Hue, a new game recently released on the PS4, Xbox One and Steam (Vita release coming soon!) is a wonderful little experience that does exactly what an indie game made by a small team does best - it takes a clever, unique idea and builds a fun experience around it.

The base mechanic of the game and story revolves around colour - or, more specifically, manipulating colour. As you progress through the inter-connected levels you will find coloured shards of a ring, allowing you to change the background of the game to an array of colours. This simple mechanic is used in a variety of different ways - in the beginning you will be passing through coloured obstacles, but by the end you will be flipping through every colour on the fly as you avoid moving obstacles and platform through dangerous areas. The game moves at a good pace in doing so - every level introduces something new and interesting, keeping you on your toes from start to finish.

One look at a screenshot will tell you all you need to know of this game’s art style - it’s gorgeous. While the colour’s aren’t exactly those of the rainbow, it’s clear the decisions over which exact shade of each were very carefully considered during development. The stark contrast against the black and white of the characters and world really make everything pop. Hue himself is beautifully rendered and animated in his minimalist yet distinctive movements. For a game like this to be put together by a small team in a little under 2 years... The production quality on offer here is simply stunning.

The voice over work, much like the rest of the game, comes in at a very high quality. The story is told through letters left by Hue’s mother, which are presented to you as you move your way through the game. While there isn’t anything especially mind blowing in this regard, the story is well told, small and personal, which suits the game to a T. Some sections do offer some philosophical questions for the player to ponder, which is nice if you want to experience some thought provoking material while you platform. The humour is also spot on, which adds a nice touch.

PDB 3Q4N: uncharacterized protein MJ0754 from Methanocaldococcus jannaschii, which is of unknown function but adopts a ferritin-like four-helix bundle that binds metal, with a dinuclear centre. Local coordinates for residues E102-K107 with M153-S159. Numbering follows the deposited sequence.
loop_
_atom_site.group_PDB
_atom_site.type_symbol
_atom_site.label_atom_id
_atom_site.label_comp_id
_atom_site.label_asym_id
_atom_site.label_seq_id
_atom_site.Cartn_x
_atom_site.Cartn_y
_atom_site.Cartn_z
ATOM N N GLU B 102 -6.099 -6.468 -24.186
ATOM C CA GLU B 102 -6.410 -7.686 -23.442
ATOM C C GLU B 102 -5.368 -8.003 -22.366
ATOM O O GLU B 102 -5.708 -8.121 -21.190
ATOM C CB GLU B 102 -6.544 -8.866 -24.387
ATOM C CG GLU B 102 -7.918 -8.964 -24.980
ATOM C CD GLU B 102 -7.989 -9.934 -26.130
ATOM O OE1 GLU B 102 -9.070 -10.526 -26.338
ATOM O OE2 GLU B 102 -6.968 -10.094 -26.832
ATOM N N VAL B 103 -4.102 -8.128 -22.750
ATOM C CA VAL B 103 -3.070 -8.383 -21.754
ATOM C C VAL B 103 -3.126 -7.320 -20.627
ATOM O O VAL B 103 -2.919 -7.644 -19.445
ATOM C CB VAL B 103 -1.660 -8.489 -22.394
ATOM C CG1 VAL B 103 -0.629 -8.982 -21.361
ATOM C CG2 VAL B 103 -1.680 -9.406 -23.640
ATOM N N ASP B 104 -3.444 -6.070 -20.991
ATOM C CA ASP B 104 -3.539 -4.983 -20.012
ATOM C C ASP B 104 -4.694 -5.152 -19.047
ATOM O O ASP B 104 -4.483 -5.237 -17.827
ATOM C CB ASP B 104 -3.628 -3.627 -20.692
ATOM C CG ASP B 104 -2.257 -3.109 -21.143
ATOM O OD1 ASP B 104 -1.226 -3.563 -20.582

Along with the fantastic production values come nice, tight and just-the-right-amount-of-forgiveness controls. Jumps are satisfyingly floaty and movement is well paced. The colours available to you are selected through a colour wheel, accessed through the right trigger. This works great 99% of the time, though I did find myself twisting my hands awkwardly a couple of times when I had to make colour changes mid jump - pressing X with your thumb while selecting something with the right trigger is quite awkward. It would have been nice to have the jump button also mapped to one of the R buttons for this kind of situation, but it wasn’t a big enough deal to hinder my experience passed a few jumps, so this isn’t a major issue.

For a game all about colour, it is pretty awesome that the devs have included a colourblind mode. If you find yourself having difficulty with any part of the colour spectrum, the game offers the addition of symbols over the colours - this works perfectly for making the game available to more of the worlds population while not making it any simpler. At it’s heart the game is still a puzzle game, and its cool that as many people as possible can experience it. 

Hue is a clever, gorgeous and very fun little experience that is definitely worth picking up. It provides great gameplay centered around a unique, simple idea that is well executed and lasts just long enough while not overstaying it’s welcome. Hue is a fantastic little experience; a charming adventure from start to end.